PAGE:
Most of us have experienced a lot of failures. Probably we feel bad about those. Most of us have some sort of perfectionist tendency. Probably we feel this is a good thing, since it spurs us toward success.
But maybe we should look upon ourselves differently, viewing failure more positively than perfectionism.
Here's excerpts from Oliver Burkeman's book, "The Antidote: Happiness for People Who Can't Stand Positive Thinking." Dome is a reference to the failed Millennium Dome, built as a monument to the dawn of the year 2000.
There is an openness and honesty in failure, a down-to-earth confrontation with reality that is lacking at the higher altitudes of success.
To achieve something impressive -- as might have happened had the dome ever become, as Tony Blair predicted, 'a beacon to the world' -- is necessarily to erect a kind of barrier between yourself and everyone else. To be impressed by something, meanwhile, implies feeling yourself to be in the presence of something different from, and better than, yourself.
Failure, by contrast, collapses these boundaries, demonstrating the fallibility of those who might otherwise try to present themselves as immune to defeat. It cuts people down to human size. The vulnerability revealed by failure can nurture empathy and communality.
...Still it can be exceptionally hard to adopt this attitude towards your own failures. As Christopher Kayes' notion of 'goalodicy' suggests, we too often make our goals into parts of our identities, so that failure becomes an attack on how we are.
Or, as Albert Ellis understood, we alight upon some desired outcome -- being happily married, for example, or finding fulfilling work -- and elevate it into one we feel we must attain, so that failing at it becomes not just sad but catastrophic. To use the Buddhist language of attachment and non-attachment, we become attached to success.
All these counterproductive ways of thinking about failure manifest themselves most acutely in the phenomenon of perfectionism.
This is one of those traits that many people seem secretly, or not so secretly, proud to possess, since it hardly seems like a character flaw -- yet perfectionism, at bottom, is a fear-driven striving to avoid the experience of failure at all costs. At its extremes, it is an exhausting and permanently stressful way to live.
(There is a greater correlation between perfectionism and suicide, research suggests, than between feelings of hopelessness and suicide.)
To fully embrace the experience of failure, not merely to tolerate it as a stepping-stone to success, is to abandon this constant straining never to put a foot wrong. It is to relax.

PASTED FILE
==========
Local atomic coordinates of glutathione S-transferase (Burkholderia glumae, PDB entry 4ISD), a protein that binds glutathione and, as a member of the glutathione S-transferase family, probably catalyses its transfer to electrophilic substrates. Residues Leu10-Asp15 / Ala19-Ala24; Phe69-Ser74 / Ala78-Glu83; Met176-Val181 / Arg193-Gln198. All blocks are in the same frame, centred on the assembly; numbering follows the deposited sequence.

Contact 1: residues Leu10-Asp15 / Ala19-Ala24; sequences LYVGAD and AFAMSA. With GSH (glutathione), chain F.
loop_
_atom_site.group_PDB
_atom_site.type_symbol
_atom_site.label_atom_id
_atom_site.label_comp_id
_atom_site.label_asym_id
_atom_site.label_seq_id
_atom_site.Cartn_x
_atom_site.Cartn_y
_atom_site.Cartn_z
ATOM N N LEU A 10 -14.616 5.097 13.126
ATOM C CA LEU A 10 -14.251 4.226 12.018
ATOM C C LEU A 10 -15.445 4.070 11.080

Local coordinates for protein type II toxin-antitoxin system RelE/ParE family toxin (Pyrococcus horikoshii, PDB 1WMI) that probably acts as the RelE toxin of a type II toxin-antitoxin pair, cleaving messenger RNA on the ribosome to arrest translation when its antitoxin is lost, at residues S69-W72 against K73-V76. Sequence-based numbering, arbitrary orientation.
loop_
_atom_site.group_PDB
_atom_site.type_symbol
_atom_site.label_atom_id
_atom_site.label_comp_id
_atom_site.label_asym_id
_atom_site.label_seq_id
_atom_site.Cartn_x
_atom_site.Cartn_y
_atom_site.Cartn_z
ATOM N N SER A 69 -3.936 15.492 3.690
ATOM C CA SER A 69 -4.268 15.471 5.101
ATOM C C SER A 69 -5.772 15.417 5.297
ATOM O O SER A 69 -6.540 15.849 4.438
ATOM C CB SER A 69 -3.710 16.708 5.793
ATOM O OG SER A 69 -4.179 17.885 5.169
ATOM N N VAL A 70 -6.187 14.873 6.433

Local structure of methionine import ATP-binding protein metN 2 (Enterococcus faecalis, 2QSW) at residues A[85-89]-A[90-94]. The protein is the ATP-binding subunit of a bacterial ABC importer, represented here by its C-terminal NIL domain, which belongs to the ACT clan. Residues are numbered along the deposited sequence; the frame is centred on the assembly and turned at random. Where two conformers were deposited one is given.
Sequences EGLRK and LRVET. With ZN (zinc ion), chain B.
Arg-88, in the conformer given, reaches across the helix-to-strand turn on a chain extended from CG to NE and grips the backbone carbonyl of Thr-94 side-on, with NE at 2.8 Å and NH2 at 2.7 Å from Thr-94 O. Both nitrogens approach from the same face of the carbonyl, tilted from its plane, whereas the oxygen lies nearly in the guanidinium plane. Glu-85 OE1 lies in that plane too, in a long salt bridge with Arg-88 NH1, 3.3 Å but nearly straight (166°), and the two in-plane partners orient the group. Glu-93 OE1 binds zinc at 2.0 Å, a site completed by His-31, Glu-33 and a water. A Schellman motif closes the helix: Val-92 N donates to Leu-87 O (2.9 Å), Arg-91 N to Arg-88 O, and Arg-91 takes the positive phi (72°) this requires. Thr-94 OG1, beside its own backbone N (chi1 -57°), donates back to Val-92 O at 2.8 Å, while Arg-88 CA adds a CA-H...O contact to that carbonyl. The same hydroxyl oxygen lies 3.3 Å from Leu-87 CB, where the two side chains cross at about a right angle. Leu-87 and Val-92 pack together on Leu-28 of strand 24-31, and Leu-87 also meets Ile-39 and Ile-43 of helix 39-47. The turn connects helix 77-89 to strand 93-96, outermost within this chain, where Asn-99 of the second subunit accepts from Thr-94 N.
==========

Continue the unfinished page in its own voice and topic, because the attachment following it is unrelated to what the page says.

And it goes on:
'Downfall', writes the American Zen Buddhist Natalie Goldberg, 'brings us to the ground, facing the nitty-gritty, things as they are with no glitter. Success cannot last forever. Everyone's time runs out.' She goes on: 'Achievement solidifies us. Believing we are invincible, we want more and more.'
To see and feel things as they really are, 'we have to crash. Only then can we drop through to a more authentic self. Zen transmits its legacy from this deeper place. It is a different kind of failure: the Great Failure, a boundless surrender. Nothing to hold on to, and nothing to lose.'
...Her [J.K. Rowling] words chime with many of the insights of the Stoics, the Buddhists, and others into the benefits of negativity, and they are worth quoting at length:
I think it fair to say that by any conventional measure, a mere seven years after my graduation day, I had failed on an epic scale.
An exceptionally short-lived marriage had imploded, and I was jobless, a lone parent, and as poor as it is possible to be in modern Britain without being homeless.
The fears that my parents had had for me, and that I had had for myself, had both come to pass, and by every usual standard, I was the biggest failure that I knew.
Now, I am not going to stand here and tell you that failure is fun. That period of my life was a dark one, and I had no idea there was going to be what the press has since represented as a fairytale resolution.
I had no idea how far the tunnel extended... so why do I talk about the benefits of failure?
Simply because failure meant a stripping away of the inessential. I stopped pretending to myself that I was anything other than what I was, and began to direct all my energy into finishing the only work that mattered to me.
... I was set free, because my greatest fear had been realised, and I was still alive. [Failure] gave me an inner security that I had never attained by passing examinations.
...Such knowledge is a true gift, for all that it is painfully won, and it has been worth more than any qualification I ever earned.